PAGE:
Doesn't an ORM usually involve doing something like a select *?
If I have a table, MyThing, with column A, B, C, D, etc, then there typically would be an object, MyThing with properties A, B, C, D.
It would be evil if that object were incompletely instantiated by a select statement that looked like this, only fetching the A, B, not the C, D:
select A, B from MyThing /* don't get C and D, because we don't need them */
but it would also be evil to always do this:
select A, B, C, D /* get all the columns so that we can completely instantiate the MyThing object */
Does ORM make an assumption that database access is so fast now you don't have to worry about it and so you can always fetch all the columns?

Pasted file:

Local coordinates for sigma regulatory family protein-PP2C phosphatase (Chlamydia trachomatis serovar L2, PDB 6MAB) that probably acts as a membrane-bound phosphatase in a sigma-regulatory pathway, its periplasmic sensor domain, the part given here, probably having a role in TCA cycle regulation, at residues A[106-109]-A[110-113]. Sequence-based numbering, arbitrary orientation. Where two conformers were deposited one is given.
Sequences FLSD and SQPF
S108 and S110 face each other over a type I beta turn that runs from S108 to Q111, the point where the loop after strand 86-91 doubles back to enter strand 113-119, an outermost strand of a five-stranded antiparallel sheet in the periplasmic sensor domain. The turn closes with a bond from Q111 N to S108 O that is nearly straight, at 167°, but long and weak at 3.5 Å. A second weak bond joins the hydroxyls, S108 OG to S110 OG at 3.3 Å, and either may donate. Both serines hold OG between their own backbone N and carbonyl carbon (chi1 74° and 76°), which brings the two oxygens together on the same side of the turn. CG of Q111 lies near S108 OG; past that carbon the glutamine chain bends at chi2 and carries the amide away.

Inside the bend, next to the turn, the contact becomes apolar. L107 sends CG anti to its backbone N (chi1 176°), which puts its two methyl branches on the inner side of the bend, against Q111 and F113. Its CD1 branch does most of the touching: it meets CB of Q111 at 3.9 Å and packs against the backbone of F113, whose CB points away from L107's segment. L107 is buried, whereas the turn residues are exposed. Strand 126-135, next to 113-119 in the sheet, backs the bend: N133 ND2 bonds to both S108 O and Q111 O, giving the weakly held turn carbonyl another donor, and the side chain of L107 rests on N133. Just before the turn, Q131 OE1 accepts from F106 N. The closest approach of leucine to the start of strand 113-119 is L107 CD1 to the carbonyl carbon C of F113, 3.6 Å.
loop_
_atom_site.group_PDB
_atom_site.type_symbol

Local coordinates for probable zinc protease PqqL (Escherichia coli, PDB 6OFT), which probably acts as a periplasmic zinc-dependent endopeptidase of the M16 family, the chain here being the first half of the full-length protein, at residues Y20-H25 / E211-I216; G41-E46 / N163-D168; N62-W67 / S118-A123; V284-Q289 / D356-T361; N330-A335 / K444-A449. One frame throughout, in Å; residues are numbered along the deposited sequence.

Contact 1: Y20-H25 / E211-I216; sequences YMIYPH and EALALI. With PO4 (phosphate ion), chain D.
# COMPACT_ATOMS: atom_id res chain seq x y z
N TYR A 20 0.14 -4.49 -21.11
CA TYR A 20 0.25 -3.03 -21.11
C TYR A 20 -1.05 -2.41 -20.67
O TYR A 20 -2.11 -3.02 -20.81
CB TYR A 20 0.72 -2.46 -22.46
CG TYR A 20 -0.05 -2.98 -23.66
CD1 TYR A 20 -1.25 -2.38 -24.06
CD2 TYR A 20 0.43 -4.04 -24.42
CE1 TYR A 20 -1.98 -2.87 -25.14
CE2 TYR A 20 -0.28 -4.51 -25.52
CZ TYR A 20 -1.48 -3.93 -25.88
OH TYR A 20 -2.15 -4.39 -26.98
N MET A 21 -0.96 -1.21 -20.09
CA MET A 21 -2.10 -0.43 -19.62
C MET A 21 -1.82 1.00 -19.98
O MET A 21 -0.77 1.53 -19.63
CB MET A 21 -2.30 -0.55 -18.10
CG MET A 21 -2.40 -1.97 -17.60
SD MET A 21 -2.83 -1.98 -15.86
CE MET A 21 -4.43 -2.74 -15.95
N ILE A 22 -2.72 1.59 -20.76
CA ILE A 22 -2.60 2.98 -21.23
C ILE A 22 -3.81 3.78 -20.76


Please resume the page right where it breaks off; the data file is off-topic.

Or, do you have different MyThing objects, one for each combo of columns that might happen to be in a select statement?
EDIT: Before you answer the question, please read Nicholas Piasecki's and Bill Karwin's answers. I guess I asked my question poorly because many misunderstood it, but Nicholas understood it 100%. Like him, I'm interested in other answers.
EDIT #2: Links that relate to this question:
http://blogs.tedneward.com/2006/06/26/The+Vietnam+Of+Computer+Science.aspx, especially the section "The Partial-Object Problem and the Load-Time Paradox"